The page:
Karabakh: at least 24 dead in one day

Armenia and Azerbaijan were on the brink of war on Sunday, with renewed fighting in the Yerevan-backed breakaway Azerbaijani region of Nagorno Karabakh killing at least 24 people, an escalation that causes international concern.

As Moscow delivers arms to the two countries and acts as regional arbiter, President Vladimir Putin has called for “avoiding an escalation” and “ending hostilities”, the worst in this disputed area since April 2016, when 110 people had been killed.

UN Secretary General Antonio Guterres also called for “an immediate end to the fighting (…) and an immediate return to meaningful negotiations”.

He intends to meet with Azerbaijani President Ilham Aliev and Armenian Prime Minister Nikol Pashinian.

Washington, in the wake, called on the two parties to “immediately cease hostilities”.

The belligerents reject the responsibility for the fighting. Mr. Pachinian accused his historical enemy of having “declared war on the Armenian people” by attacking Nagorny Karabakh, a separatist region in Azerbaijan, populated mainly by Armenians and which has escaped Baku’s control since the fall of the USSR.

Ilham Aliev denounced him an Armenian “aggression” which he promised to “defeat”.

The two camps have been exchanging artillery fire since morning, have deployed armored vehicles and Azerbaijan has carried out aerial bombardments.

Authorities in Karabakh have admitted losing 17 soldiers and more than 100 others were injured. Two civilians were also killed.

Baku has not released a record for its military, but has reported the death of an Azerbaijani family of five.

The Azerbaijani Ministry of Defense has claimed to have conquered half a dozen villages under Armenian control, information denied by Yerevan. Baku also claimed the capture of a strategic height.

The president of the self-proclaimed Republic of Karabakh, Araïk Haroutiounian, nevertheless admitted that “positions have been lost”.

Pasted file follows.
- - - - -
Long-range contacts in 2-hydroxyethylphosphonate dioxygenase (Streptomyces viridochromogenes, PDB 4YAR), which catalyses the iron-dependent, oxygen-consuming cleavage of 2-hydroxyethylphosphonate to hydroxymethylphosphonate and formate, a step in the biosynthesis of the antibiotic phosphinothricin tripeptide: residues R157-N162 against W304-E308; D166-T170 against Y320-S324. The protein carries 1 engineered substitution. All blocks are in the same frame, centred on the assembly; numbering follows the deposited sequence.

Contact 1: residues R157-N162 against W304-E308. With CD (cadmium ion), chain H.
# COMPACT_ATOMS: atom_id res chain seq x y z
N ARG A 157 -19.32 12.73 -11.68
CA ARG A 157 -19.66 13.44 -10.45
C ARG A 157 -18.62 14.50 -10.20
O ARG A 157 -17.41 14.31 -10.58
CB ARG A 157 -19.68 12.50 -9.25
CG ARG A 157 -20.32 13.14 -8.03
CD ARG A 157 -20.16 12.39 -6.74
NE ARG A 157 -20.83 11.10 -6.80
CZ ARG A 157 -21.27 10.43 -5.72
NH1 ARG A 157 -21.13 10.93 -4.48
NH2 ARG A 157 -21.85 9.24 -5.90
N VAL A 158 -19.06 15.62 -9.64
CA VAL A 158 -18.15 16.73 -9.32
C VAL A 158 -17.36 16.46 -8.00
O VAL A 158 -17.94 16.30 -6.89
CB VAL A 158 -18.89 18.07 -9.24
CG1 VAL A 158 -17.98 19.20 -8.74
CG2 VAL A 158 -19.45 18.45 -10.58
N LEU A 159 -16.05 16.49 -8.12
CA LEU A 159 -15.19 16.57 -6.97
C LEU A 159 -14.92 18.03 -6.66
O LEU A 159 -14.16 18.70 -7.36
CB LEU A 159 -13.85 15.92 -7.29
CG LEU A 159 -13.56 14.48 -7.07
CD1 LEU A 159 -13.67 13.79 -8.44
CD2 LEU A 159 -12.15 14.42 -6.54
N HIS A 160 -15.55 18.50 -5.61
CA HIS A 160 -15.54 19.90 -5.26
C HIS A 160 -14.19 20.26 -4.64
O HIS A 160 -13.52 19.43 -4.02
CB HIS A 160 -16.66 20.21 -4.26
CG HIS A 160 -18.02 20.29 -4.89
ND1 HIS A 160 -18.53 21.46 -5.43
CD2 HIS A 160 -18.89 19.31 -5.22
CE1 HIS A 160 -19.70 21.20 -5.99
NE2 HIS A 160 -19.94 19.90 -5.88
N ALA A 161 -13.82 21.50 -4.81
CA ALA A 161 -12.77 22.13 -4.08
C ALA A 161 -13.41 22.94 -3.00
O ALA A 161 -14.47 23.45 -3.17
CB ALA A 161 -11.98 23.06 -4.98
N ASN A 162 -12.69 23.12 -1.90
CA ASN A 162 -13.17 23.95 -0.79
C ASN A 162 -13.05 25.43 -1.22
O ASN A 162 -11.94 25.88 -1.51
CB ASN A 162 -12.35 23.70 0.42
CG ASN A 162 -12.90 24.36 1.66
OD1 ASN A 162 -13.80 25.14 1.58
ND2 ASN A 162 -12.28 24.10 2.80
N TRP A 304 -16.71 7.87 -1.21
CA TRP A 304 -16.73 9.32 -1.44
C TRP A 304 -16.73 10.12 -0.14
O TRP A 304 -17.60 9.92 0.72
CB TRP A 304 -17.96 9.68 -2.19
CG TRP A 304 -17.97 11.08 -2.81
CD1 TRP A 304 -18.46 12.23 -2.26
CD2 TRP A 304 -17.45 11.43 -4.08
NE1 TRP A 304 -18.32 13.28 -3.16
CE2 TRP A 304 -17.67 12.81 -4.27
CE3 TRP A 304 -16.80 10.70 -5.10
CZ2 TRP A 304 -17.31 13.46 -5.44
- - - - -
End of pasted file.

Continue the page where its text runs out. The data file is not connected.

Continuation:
The Armenian Ministry of Defense assured him that “about 200 Azerbaijani soldiers died”. These claims were unverifiable from an independent source.

A major conflict involving Azerbaijan, near Ankara, and Armenia, near Moscow, could lead to the intervention of rival powers in the Caucasus region, Russia and Turkey. Clashes around Nagorno Karabakh have fueled regional tensions for more than thirty years.

As early as Sunday, the Armenian Prime Minister denounced Turkish “interference” in the conflict, President Recep Tayyip Erdogan having promised to help Baku “with all (his) means” in the face of Armenia’s “aggression”.

The separatists also accused Ankara of supplying arms and mercenaries.

In the wake of Moscow, France, mediator of the conflict with Russia and the United States within the framework of the Minsk Group, called for an end to hostilities, as did Brussels and Berlin.

Neither side has given a detailed explanation for this outbreak of violence, each claiming to have responded to the other’s provocations.

The two camps also broadcast images of the destruction inflicted on the enemy: Azerbaijani tanks on fire, missiles hitting Armenian devices …

The two countries also declared martial law, Yerevan even decreeing general mobilization. In Baku and other major Azerbaijani cities, a nighttime curfew has been ordered.

In the center of the Armenian capital, several dozen volunteers gathered on Sunday afternoon to go to the front. The authorities handed them uniforms before leading them to the conflict zone, some 300 km to the east.

“We expected Azerbaijan to start a war (…), they talked about it all the time with their war rhetoric. And we gathered here to help, to go and support our army, ”said one of the volunteers, Grigor Barekian, 29 years old.

Nagorno Karabakh was the scene of a war in the early 1990s that left 30,000 dead. Since then, Baku has wanted to regain control, while the peace talks have been paralyzed for years.

Clashes erupt there regularly, but rarely of such magnitude. In 2016, clashes almost degenerated into war.

Deadly clashes also opposed, in July 2020, Armenians and Azerbaijanis.

Olesya Vartanyan, an expert from the International Crisis Group, said that this new escalation was due in part to the lack of international mediation, despite the summer crisis.

“Since the coronavirus, the conflict has been neglected (…) even after the July clashes,” she regretted.

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